Who is an official translator?
In the United States, a translator does not need to be certified at a federal or state level to provide translation services. Anyone with sufficient skills in the relevant languages can issue a translation. However, if you want to know what being a certified translator entails, you can take a look at this article.
It is worth noting that when it comes to official document translation, translators usually follow certain quality control protocols and you should make sure that the person or company who completes the translation is qualified to do the work.
Can you use AI for official translations?
The use of artificial intelligence (AI) in translation has been a hot topic for quite a while. This field has considerable progress over the last decade alone and has shown good results in some areas. In fact, today machine translation is used in many translation fields but usually paired with postediting (a revision by a qualified translator). So, can AI be used for official translations?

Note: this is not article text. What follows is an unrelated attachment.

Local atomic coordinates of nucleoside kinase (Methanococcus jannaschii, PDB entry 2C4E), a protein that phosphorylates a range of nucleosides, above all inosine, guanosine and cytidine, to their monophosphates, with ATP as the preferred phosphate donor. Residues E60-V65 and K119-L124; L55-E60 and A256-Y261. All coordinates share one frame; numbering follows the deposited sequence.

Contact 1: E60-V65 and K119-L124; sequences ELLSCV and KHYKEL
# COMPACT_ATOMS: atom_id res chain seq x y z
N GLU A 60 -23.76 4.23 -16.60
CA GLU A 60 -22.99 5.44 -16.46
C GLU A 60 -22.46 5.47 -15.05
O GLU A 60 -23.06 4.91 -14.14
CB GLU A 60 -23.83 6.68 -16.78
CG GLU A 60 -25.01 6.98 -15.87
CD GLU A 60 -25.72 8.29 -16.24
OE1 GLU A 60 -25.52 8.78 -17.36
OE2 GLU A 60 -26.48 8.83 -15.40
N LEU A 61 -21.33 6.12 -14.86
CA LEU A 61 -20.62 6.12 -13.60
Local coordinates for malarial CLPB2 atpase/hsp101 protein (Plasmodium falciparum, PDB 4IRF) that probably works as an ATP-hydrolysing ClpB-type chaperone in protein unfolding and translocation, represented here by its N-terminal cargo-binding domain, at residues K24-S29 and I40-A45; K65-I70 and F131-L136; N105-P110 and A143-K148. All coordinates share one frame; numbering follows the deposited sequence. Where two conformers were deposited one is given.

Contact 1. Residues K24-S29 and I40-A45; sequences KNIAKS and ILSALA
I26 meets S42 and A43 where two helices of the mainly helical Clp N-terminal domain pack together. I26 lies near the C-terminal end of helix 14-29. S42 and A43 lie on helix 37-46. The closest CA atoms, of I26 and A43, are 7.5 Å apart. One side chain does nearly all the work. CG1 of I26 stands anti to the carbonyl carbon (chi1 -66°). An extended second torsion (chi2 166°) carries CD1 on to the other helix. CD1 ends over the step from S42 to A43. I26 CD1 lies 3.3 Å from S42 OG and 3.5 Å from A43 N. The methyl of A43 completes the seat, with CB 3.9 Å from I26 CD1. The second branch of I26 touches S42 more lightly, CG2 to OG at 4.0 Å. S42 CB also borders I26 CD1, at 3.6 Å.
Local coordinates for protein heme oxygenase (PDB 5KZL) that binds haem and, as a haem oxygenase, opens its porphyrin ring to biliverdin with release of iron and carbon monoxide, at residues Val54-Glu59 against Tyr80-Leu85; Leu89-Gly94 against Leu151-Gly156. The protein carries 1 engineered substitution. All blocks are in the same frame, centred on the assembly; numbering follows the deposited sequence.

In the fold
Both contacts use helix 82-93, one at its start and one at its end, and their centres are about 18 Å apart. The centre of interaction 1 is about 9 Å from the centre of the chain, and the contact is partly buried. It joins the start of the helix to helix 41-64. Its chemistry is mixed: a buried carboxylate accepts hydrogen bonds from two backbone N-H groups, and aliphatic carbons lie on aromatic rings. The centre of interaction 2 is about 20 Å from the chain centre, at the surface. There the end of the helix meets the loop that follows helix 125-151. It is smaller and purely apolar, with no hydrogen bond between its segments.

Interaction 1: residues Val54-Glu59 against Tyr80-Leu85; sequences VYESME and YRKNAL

The answer is generally no. While there are many advantages to using machine translation (it’s fast, scalable, and cost-effective), content and intended audience are two key factors to keep in mind when deciding if this is the best option for a particular document.
Official translations can cover a wide variety of different documents (from birth certificates and adoption records to legal documents and even medical records). Machine translation is far from flawless and the potential errors it may make can prove disastrous when talking about immigration paperwork or contracts.
Types of official translations
As we’ve mentioned before, “official translation” is a sort of umbrella term for translations that need to meet certain criteria to be valid for the receiving entity.
In this section, we will focus mainly on the two types of official translations that are used in the United States, but also give a brief overview of other types you may need when submitting a document abroad.
In the United States